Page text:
Put yon bluidy fag oot

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I’m tremendously honoured and thrilled to have secured an exclusive interview with the great Robert Burns to discuss the ban on smoking in public places.

Mr Burns, can I begin by asking you if you are actually a smoker yourself?

Dinna mull your kintyre o’er a skimpie wee roll-up or twa to go with a cup o’ kindness. ‘Tis no great alloa. So now we’ll tak twa or sae cannie nicotine patches, my dear, for auld lang syne and there’ll be nae more hoickin’ an’ phlemmin’ in yon taverns and your tam o’ shanter willna reek o’ bensons from the days of auld. Then may your right gude-willie waught and may your tar for aye gang low.

So, do I take it that you approve of a ban on smoking in public places?

‘Tis airdrie nil stenhousemuir three to me. Awa’ wi’ ye to puff your wee ciggies and to wheeze i’ Scotia’s glens and braes and when we are i’ the taverns and forfar bistros, we’ll pluck yon spearmintie Wrigley from thy pocket and we’ll chew thegither, you and I. Fare ye wal, ye bonnie wine bar lasses wi’ your Marlboro Lichts, your mimsy menthols and your silken cuts and your Pinot from the banks of the fair Grigio.

Have folk in Scotland accepted the ban?

Och, there’s no need for brechin. Fare ye wal, ye grottie ashtray wi’ your squishie stubbies and we’ll see nae more o’ the De’il’s fearful warnings on the pack.

Do you believe that acupuncture and hypnosis can help people give up?

There’s nae connery in acupuncture and there’s none of the prudence of Dunfermline East’s belov’d son Gordon Brown in hypnosis. ‘Tis all throgh the power of the will. So, come awa’ with me and we’ll hurl the zippo in the loch and we’ll gang nae more a-lurkin’ in the smillie office doorways with the mankie lungful and the watery ee. Ye’ll not see us in the frowzy tavern with the gigantic screen TV, the gassy brew of the Danes and tim’rous Belgians and the spewy panatellas.

And what is your view of the ban on smoking in public places?

Let the salmon of fair Loch Fyne stay with their smokin’ habit and the sleekit eels as weel. But I’ll hae nae man waftin’ his smoke rings o’er my parritch or my oatcakes and shortbread, and, if he does it, I’ll gi’e him a kick i’ the partick thistle.

Wasn’t the smoking ban just another case of the interfering nanny state we’ve all become accustomed to, quite frankly?

A nanny’s a nanny for a’ that. It’s a’ for the lads and lasses who’ll nae more dance the threesome reel or the hornpipe or run through the dewy glen without heavin’ and pantin and doubling over like hamilton academicals on a bad afternoon because they have been passively breathin’ those dark clouds sent forth by the clans of Rothman and the folk who abide in yon Stuyvesant.

But there is no ban on anybody tossing a caber in an enclosed space. And what about passive bagpiping? What about children who might be frightened by a haggis after dark? Aren’t these problems just as serious?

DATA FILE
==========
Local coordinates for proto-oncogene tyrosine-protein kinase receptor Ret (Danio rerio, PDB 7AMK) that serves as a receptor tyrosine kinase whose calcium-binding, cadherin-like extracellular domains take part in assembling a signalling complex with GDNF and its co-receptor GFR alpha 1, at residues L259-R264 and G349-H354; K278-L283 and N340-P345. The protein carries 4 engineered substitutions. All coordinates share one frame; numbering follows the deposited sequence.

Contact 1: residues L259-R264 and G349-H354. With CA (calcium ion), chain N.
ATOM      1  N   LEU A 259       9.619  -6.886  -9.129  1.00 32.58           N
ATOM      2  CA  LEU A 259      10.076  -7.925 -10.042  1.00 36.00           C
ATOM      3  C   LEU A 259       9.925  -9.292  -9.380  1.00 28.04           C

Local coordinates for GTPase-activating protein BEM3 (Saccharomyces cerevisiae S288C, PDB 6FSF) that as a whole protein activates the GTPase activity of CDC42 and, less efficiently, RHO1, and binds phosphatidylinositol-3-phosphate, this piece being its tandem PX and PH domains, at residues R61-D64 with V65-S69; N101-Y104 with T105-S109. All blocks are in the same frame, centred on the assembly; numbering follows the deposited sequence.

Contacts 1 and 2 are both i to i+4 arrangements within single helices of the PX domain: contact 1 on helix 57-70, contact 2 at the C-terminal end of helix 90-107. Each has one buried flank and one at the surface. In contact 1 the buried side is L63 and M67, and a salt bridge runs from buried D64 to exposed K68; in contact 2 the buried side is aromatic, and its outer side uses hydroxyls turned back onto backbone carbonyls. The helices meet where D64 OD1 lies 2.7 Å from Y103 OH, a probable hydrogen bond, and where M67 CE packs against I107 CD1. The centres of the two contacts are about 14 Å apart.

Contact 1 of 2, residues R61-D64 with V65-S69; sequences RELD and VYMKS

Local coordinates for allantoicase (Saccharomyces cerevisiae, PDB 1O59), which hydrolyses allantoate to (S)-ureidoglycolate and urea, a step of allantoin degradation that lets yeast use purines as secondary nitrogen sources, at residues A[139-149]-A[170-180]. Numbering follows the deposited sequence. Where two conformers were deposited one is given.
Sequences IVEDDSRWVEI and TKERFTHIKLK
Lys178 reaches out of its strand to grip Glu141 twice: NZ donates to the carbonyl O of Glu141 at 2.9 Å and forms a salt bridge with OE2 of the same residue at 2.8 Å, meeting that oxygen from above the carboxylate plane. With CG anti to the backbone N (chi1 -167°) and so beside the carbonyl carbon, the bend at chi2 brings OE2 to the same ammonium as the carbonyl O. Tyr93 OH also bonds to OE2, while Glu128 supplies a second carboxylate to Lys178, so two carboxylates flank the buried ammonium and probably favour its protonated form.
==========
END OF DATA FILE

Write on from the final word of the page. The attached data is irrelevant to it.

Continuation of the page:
Awa’ wi’ ye, ye krankie. Stop your barmie noddle. I’ll tak’ nae more of your fancy billy-connolly. Go lauder yourself on the low road before I gi’e ye a motherwelling ye’ll nae forget.

Finally, Mr Burns, can I ask you, now that you have succeeded in kicking the nicotine habit, is there any chance that you might give up apostrophes?

Storno’wi’ye, or I’ll gi’e ye a gude apostrophe i’ the ee!

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Killing pain on the cheap

brand valuesI’ve definitely saved a fortune of late by adjusting my brand value ethos in the direction of money-saving (OK, penny pinching). There’s no avoiding the fact that Ibuprofen is good for relieving back pain, and fortunately there’s an easy way to reduce the cost as it is no longer classified as a POM.

Now look, I’m certainly no a label junky. I don’t feel the need to wear the latest fashions from Diesel, Calvin Klein, FCUK, etc., which is just as well since they never have anything in my size anyway!

But I am a firm adherent to the principal that an original brand product is better than a supermarket’s own-label substitute.  Baked beans, for example.  You’ll only ever find Heinz Baked Beans or Salad Cream in my trolley, it has to be Heinz: brook no substitutes … 

So it is something of a guilty confession to admit that I have lost count of the number of packets of cut-price Ibuprofen that have been purchased, either by me or for me, in a supermarket over the past five months. Various garishly coloured own-brand products that have augmented the existing selection box of medication adorning my bedroom mantelpiece these days gives me cause to rue the day that I declined an invitation two years ago for my medicine collection to be included in an installation by White Chair Press entitled ‘Make Do & Mend‘.

Of course there’s nothing new about cut-price painkillers and other medicines. I thought it would be helpful to give other brand conscious friends an insight into some of the other effective medicines which are now available on the shelves of your local supermarket that you might now, instead of passing by without so much of a glance, now see in a prodigious light.